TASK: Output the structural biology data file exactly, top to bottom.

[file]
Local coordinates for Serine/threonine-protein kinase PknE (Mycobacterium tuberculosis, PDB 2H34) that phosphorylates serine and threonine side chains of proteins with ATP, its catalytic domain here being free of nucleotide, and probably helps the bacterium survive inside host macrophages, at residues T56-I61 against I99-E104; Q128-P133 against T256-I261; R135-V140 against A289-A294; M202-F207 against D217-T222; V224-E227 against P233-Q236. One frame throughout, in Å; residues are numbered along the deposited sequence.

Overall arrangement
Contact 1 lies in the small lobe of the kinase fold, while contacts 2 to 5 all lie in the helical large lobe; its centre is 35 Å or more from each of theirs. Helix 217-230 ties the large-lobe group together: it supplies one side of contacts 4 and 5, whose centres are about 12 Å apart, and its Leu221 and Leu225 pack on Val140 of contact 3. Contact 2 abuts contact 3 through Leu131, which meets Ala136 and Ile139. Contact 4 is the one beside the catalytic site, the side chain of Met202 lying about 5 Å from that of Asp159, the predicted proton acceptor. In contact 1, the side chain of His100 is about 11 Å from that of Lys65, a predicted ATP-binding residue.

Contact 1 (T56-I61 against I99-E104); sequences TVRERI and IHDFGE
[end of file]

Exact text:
Local coordinates for Serine/threonine-protein kinase PknE (Mycobacterium tuberculosis, PDB 2H34) that phosphorylates serine and threonine side chains of proteins with ATP, its catalytic domain here being free of nucleotide, and probably helps the bacterium survive inside host macrophages, at residues T56-I61 against I99-E104; Q128-P133 against T256-I261; R135-V140 against A289-A294; M202-F207 against D217-T222; V224-E227 against P233-Q236. One frame throughout, in Å; residues are numbered along the deposited sequence.

Overall arrangement
Contact 1 lies in the small lobe of the kinase fold, while contacts 2 to 5 all lie in the helical large lobe; its centre is 35 Å or more from each of theirs. Helix 217-230 ties the large-lobe group together: it supplies one side of contacts 4 and 5, whose centres are about 12 Å apart, and its Leu221 and Leu225 pack on Val140 of contact 3. Contact 2 abuts contact 3 through Leu131, which meets Ala136 and Ile139. Contact 4 is the one beside the catalytic site, the side chain of Met202 lying about 5 Å from that of Asp159, the predicted proton acceptor. In contact 1, the side chain of His100 is about 11 Å from that of Lys65, a predicted ATP-binding residue.

Contact 1 (T56-I61 against I99-E104); sequences TVRERI and IHDFGE